The tomorrow has always contained delicate hints for the present. There are people, social groups and societies that see, hear and perceive the implicit undertones of the inevitable tomorrow. There are also those that recklessly crash into the vortex of the present, creating new swirls and transforming into a new eddy, without even a glance at the friendly guidance of the future.

In the result, the first type of people, social groups, governments, oppositions and societies act beyond maximalism; they make an effort to avoid taking irrevocable turns; they rely on institutional memory and turn into fine or poor architects of the present that believe that ‘the future is the value added that includes the past’. Therefore, every and each action of today is measured against the vision that change of roles in the future is ineluctable. Every action is determined by considering abstractions, such as “What will happen when I will have to be in your shoes?”. These actions become more inclusive and less fierce, thus earning absolution granted by the future for the future.

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Time and the To-Do List

When Ilham Aliyev inherited the power from his father, he publicly spoke of the need for more time, and took a break from the negotiations around Artsakh conflict. He needed time to consolidate the power, to understand the essence of the negotiations, to internalize the process and to strengthen his positions. Time showed that he used this time to harden his positions, to arm, to war, to stifle civil society and to establish dictatorship.

Time is an important resource: you can speed it up or slow it down. Post-revolutionary Armenia also should be able to manage time properly. After change of government, and especially after a revolution, time is needed to consolidate power. If Ilham Aliyev was using time to consolidate dictatorship, Armenia needs time to consolidate democracy.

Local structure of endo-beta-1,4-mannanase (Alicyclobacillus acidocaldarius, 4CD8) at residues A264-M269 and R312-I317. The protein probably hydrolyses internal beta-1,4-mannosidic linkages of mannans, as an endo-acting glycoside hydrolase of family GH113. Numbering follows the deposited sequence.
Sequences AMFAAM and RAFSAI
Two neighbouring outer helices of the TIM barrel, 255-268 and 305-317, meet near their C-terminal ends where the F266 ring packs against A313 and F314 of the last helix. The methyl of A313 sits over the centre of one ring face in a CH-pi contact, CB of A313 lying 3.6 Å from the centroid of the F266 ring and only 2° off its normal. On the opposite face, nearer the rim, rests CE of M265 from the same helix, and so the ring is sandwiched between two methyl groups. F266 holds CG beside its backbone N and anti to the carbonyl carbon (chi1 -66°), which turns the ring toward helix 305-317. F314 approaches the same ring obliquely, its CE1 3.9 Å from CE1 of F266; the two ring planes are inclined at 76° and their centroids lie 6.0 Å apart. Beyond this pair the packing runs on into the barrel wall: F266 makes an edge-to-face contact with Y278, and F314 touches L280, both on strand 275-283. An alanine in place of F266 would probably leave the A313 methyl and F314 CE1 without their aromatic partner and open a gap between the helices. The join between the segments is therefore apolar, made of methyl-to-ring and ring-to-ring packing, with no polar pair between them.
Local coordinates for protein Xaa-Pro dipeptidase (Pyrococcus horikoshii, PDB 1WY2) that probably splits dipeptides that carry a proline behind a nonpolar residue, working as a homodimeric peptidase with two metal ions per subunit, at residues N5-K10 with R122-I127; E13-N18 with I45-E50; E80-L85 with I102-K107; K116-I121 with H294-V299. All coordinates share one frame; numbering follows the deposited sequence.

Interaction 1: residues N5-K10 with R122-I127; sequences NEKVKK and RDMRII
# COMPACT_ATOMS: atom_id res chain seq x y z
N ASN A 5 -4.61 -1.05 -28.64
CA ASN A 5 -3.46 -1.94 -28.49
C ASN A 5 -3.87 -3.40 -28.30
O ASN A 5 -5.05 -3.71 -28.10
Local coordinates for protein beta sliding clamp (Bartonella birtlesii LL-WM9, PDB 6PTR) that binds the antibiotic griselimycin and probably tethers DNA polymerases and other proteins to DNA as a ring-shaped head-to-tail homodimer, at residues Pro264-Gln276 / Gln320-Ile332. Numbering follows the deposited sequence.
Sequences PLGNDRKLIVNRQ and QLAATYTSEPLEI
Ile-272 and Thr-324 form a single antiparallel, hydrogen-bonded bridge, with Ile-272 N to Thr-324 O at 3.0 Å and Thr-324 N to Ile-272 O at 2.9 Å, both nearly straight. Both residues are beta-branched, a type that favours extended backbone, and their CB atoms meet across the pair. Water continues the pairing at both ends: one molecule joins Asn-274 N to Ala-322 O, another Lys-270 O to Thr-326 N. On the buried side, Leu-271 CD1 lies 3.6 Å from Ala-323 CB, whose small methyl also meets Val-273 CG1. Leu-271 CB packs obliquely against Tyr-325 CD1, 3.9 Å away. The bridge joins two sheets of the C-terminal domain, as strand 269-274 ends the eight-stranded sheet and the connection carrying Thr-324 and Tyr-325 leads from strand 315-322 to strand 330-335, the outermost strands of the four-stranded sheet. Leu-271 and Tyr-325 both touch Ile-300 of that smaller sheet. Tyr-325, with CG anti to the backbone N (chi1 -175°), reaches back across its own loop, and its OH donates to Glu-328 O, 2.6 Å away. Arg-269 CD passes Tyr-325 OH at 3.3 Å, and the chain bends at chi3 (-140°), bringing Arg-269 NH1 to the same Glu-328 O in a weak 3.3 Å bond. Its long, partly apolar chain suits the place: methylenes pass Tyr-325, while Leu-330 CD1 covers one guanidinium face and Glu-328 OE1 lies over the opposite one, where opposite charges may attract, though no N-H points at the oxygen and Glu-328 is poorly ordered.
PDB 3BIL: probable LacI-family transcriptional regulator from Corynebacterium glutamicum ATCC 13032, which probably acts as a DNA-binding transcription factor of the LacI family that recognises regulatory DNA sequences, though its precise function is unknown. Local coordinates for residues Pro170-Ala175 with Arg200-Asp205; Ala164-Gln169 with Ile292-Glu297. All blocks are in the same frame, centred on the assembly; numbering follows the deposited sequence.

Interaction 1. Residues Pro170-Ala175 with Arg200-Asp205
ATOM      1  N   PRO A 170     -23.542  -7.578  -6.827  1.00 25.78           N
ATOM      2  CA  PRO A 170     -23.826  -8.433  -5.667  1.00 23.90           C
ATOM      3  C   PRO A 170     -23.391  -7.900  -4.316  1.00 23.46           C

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Policy Brief is available only in Armenian.


International experience shows that investing in early childhood care and development services is a vital component to ensure women’s access to the labour market, provide them with greater possibilities to achieve a work-life balance and ultimately contribute towards gender equality. The analysis of the development of ECEC policies in the EU between 2014 and 2017 and their impacts on FLFP and gender gaps shows that member states (some more successfully than others) undertook great efforts to boost ECEC enrolment, with the majority of countries achieving a continuous increase in ECEC provision. Concerning Armenia, a provision of efficient ECEC policies would not only be beneficial towards an increased FLFP but at the same time help in combating gender-biased sex selection by providing greater choice and more economic empowerment for women. As previous research has shown, the most important polices that need to be addressed in that matter are the ones concerning ECEC and FLFP. Armenia should thus boost its effort in designing, implementing and monitoring policies offering wide-spread and efficient ECEC provision. The following analysis of ECEC in the EU can serve as guidelines towards well-functioning ECEC policies.

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Conducting Qualitative Research on Domestic Violence in Armenia (CQRDVA)

Violence against women is one of the worst forms of violation of human rights prevalent all over the world. Women face gender-based violence (GBV) in workplaces, educational institutions, rural and urban communities. They are exposed to GBV irrespective of their ethnic or religious background, social status, economic standing, age, or other condition. The violence is particularly rampant when it occurs at home, a place where women are supposed to be provided with safe family environment.

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Monitoring of Online Print Media on Sex Selection in Armenia

The current policy brief aimed at analyzing the monitored online print media outlets in cases when they covered the topic of sex selection and articles that were broadly linked to the value of girls and women. The content of web-based media outlets have been scrutinized to identify any statements or reporting that could have had distorted, untruthful or prejudicial elements against women or men. All these aspects were separately analyzed quantified and also handpicked, allowing analyzing the level of stereotypical reporting either as a media intention or as an absence of intention, leading to unobstructed penetration of prejudicial statements widely circulated in the society and back by reinstating the current state of the affairs.

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The publication is available only in Armenian.